During the last eight days or so since I last posted, one of the things I’ve most enjoyed reading has been the Oklahoma Policy Institute article on our A-F Report Cards. Gene Perry provides a measured discussion of the ways in which the formula stacks the deck against high-poverty schools.

Perry mentions some of the flaws with the way growth points are calculated for the report card. I want to add a little bit of context to the discussion. Below, I have included two tables – one for reading and one for math. Each includes the Oklahoma Performance Index (scale score) range for all tested grades or subjects.*

2013 Reading OPI Ranges

Test

U

LK

P

A

3rd

400-643

650-696

703-870

903-990

4th

400-651

658-697

703-832

856-990

5th

400-639

645-697

705-828

860-990

6th

400-646

652-699

706-822

833-990

7th

400-666

668-694

700-797

818-990

8th

400-651

658-699

701-821

842-990

English II

440-608

616-699

702-814

817-999

English III

440-668

670-699

701-801

802-999

 

2013 Math OPI Ranges

Test

U

LK

P

A

3rd

400-627

635-697

704-792

808-990

4th

400-637

644-693

700-798

815-990

5th

400-636

644-697

704-788

800-990

6th

400-662

666-699

700-794

796-990

7th

400-673

680-695

702-798

807-990

8th

400-641

649-698

700-769

774-990

Algebra I

490-658

665-696

700-760

764-999

Algebra II

440-647

657-696

702-781

787-999

Geometry

440-629

637-698

703-775

781-999

The first thing I notice is that the OPI ranges vary considerably. The more important thing I notice is that from grade-to-grade, OPI growth can actually lead to a loss in score range. For example, a student with a 650 OPI in reading in grade three would be in the Limited Knowledge range, but a student with a 651 (gain of 1 point) in grade four would be Unsatisfactory. A similar pattern follows other years of growth:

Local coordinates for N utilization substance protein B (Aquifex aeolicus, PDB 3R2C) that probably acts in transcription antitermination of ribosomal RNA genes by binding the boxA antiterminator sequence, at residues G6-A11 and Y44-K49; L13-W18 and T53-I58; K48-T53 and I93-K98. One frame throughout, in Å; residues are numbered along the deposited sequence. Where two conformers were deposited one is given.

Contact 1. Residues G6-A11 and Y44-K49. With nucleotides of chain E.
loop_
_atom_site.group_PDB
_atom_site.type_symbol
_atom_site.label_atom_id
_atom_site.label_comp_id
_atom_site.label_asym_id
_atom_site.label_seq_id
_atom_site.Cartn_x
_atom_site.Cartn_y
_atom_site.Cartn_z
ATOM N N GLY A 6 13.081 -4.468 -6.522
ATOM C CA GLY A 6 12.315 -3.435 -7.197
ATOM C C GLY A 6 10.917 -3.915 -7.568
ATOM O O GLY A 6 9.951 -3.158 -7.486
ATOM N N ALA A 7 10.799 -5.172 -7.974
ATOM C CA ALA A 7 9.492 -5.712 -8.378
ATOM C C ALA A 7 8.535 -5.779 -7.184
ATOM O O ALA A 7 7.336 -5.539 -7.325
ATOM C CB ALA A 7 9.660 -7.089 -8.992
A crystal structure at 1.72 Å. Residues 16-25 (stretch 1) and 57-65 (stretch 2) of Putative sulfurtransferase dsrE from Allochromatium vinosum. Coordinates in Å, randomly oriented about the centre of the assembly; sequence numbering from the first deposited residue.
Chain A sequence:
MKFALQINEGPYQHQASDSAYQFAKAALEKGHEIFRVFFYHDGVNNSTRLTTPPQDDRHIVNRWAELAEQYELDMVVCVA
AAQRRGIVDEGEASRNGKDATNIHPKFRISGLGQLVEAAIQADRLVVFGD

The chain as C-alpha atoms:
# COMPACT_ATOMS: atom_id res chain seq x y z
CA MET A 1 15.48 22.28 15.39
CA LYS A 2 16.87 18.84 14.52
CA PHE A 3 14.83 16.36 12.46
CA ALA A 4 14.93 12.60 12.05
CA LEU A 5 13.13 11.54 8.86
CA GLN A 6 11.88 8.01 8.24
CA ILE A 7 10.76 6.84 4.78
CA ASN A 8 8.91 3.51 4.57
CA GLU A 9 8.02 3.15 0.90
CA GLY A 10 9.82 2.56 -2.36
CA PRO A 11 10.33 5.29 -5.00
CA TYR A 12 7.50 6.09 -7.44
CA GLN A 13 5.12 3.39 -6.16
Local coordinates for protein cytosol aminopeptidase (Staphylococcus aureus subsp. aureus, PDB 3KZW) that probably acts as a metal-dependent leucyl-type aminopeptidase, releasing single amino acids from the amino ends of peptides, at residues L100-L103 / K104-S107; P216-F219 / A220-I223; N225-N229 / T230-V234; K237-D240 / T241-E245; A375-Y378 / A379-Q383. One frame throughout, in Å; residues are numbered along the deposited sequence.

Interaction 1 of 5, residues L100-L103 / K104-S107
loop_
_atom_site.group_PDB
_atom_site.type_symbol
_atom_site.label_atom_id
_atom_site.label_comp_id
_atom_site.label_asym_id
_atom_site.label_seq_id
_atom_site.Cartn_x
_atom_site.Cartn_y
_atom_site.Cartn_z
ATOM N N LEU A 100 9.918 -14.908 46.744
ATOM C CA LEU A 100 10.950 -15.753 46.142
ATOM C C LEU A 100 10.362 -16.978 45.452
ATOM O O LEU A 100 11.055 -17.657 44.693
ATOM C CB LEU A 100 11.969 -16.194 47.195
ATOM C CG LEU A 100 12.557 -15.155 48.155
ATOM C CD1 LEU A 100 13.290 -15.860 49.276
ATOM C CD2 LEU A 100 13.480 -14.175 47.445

2013 OPI Growth Quirks

Subject

Span

Lowest LK

Highest U

Growth

Reading

3rd to 4th

650

651

1

Reading

5th to 6th

645

646

1

Reading

6th to 7th

652

666

14

English

II to III

616

668

52

Math

3rd to 4th

635

637

2

Math

5th to 6th

644

662

18

Math

6th to 7th

666

673

7

Math

8th to Alg. I

649

658

9

This matters because parents, teachers, and even legislators to whom I have spoken all find the calculation of growth points to be the hardest part of the report card to understand. This is supposed to be transparent. This is supposed to be easy and sensible. It is not.

In both years that we have had A-F Report Cards, it has bothered me (along with many other people) that growth is only calculated using students whose OPI scores increased. Among the many problems I have with that is that we don’t even have consistent lines of demarcation between each of the score ranges. If your OPI increased, but your performance level decreased, does that show growth at all?

*This analysis does not include OMAAP tests. Doing so would open another can of worms altogether. Since the OMAAPs are sadly gone after 2013, I’m going to leave that particular can closed for now.